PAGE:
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Zedekiah's the last king of Judah before the Babylonians reduce the country to rubble. His refusal to heed the repeated, and we mean repeated and repeated, warnings God gives him—through Jeremiah and a few other prophets—ends up being his undoing. We might describe him as being in deep denial. In fact, he actively works against Jeremiah, imprisoning him in the court. He allows some of his lackeys to throw Jeremiah into a mud pit to slowly starve to death. But we have to give him some credit for also rescuing him from the same bit at the behest of Ebed-melech, Jeremiah's friend.
He secretly seems to believe in Jeremiah's prophecies. Though he can't bring himself to publicly admit it, he still consults Jeremiah for advice. But the fact that Zedekiah won't really listen to Jeremiah is probably because of the natural human tendency toward hopefulness: Zedekiah wants to believe that things will still work out okay. And Jeremiah has no good news to offer him—except for the promise of release from exile in future generations, too late for him. So viewed in this light, Zedekiah's position might actually seem understandable.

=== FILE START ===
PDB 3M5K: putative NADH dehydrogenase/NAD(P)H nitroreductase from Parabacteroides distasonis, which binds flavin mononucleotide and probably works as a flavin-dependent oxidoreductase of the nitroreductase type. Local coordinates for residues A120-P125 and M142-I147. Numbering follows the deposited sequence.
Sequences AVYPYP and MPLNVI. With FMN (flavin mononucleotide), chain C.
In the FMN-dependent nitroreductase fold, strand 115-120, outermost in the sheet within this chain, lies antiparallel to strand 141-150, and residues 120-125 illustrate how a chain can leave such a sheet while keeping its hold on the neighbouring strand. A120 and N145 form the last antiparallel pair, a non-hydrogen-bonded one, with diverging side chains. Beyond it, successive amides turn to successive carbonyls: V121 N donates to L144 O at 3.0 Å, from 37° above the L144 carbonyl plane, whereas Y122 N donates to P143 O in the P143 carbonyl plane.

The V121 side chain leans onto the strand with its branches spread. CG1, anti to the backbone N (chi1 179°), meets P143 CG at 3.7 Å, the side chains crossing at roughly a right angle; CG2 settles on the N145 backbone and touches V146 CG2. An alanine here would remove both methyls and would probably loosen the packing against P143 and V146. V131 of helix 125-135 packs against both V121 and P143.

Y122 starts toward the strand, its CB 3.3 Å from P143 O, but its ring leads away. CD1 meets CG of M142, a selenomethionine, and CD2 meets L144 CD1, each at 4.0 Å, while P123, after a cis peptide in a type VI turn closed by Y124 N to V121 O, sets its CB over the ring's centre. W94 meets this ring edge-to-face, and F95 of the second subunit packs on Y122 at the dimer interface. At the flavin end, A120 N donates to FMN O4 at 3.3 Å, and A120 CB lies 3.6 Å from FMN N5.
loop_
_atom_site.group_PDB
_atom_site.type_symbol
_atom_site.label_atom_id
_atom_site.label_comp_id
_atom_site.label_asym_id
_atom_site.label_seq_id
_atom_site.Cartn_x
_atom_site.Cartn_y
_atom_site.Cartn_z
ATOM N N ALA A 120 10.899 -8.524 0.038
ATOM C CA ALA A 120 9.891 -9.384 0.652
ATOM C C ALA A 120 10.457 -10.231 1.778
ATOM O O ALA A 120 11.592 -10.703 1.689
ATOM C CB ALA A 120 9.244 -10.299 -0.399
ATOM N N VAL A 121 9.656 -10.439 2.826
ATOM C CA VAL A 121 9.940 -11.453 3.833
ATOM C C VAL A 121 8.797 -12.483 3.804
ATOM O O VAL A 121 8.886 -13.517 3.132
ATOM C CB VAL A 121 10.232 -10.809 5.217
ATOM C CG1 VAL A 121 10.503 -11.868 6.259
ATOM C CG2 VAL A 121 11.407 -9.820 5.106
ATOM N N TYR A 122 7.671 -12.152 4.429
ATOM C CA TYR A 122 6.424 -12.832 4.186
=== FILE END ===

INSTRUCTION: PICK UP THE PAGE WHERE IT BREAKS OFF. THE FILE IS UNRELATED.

Anyway, whether you find him sympathetic or not, Zedekiah ends up seeing his sons murdered in front of him just before the Babylonians put both of his eyes out and drag him away into lifetime imprisonment. We're not sure, but he probably should have listened to Jeremiah.